|How It Might Have Been
||[Jul. 27th, 2017|10:19 am]
Kit is in big trouble. Archbishop Whitgift is running an English approximation of the Holy Inquisition and Kit has been informed against. A man called Baines has turned in a report of his blasphemous tavern talk which still exists- and it's spicy even by today's standards. Kit has been arrested, examined and is currently out on bail. If things go against him he could face the death penalty. Fortunately he has done the state good service (as an undercover agent) and has friends in high places.|
The death in Deptford is faked up. The witnesses are all either government agents or professional conmen. The venue belongs to a relative of one of Kit's bosses. The inquest is irregular and the coroner is in on the fix. The body- probably that of a recently executed man- is hastily buried in a common grave. Kit, meanwhile, is on his way out of the country.
The rest is silence. Except that he goes on writing. He may have been in Italy, or Scotland or travelling around; he may have returned to England under a false name. There's no way of knowing. Meanwhile a man called Shakespeare has agreed to put his name to Kit's plays and poems.
Shakespeare is an actor and theatrical entrepreneur. Perhaps he does a bit of writing- botching up old plays and such. (There's a sonnet that puns on the name Hathaway- which doesn't fit with the rest and is altogether pretty feeble; maybe that's an example of Shakespeare's own work.) Anyway this scribbler- who has hitherto written nothing of note- starts producing masterpieces. The man is witty and sociable and smooth. He passes. Not even his closest associates- Ben Jonson for instance- see any reason to question his authorship. The players notice that the scripts he turns in (and this is on the record) are singularly free of corrections and put it down to an extraordinary fluency of invention (Jonson grumbles about it.) Really it's because they're fair copies in Shakespeare's handwriting of Kit's original "foul papers".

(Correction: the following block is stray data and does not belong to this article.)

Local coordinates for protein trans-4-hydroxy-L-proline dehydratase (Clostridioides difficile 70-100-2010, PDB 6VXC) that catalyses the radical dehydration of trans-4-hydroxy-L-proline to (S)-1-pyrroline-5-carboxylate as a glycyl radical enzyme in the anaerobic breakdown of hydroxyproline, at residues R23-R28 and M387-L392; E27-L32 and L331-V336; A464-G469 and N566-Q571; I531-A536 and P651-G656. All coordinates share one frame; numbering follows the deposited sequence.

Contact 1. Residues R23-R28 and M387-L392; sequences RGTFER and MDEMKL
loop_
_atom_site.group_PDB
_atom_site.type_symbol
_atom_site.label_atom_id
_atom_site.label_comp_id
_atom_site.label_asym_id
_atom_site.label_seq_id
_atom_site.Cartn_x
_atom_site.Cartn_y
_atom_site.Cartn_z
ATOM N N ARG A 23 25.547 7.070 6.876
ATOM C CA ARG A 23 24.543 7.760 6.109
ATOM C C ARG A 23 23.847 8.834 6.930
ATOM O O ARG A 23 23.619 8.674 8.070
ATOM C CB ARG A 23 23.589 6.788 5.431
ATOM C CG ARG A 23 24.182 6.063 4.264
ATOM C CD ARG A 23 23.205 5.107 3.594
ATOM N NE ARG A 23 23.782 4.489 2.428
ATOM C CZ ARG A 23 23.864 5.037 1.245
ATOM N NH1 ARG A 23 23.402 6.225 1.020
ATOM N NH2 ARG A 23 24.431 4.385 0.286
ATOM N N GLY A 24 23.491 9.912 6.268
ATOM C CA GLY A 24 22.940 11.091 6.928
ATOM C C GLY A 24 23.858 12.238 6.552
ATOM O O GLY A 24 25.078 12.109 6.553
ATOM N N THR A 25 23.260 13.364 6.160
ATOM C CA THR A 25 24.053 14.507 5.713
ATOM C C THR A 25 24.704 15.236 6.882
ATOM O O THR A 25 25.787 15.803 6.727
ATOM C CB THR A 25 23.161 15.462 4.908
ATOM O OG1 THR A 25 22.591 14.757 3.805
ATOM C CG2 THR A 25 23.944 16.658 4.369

The folio collection of "Shakespeare's Works" contains several plays that have never been published before and heavily revised versions of some that have. Maybe Kit has outlived Shakespeare and is still around in the early 1620s- overseeing the production of his magnum opus.
And that's it. No-one guesses. No-one suspects. The man Shakespeare- who, in his lifetime, drew little attention to himself- begins to acquire a legend...
This is summary of other people's research and speculation. I claim none of it as original- except, perhaps, for the sideways glance at the "Hathaway" sonnet.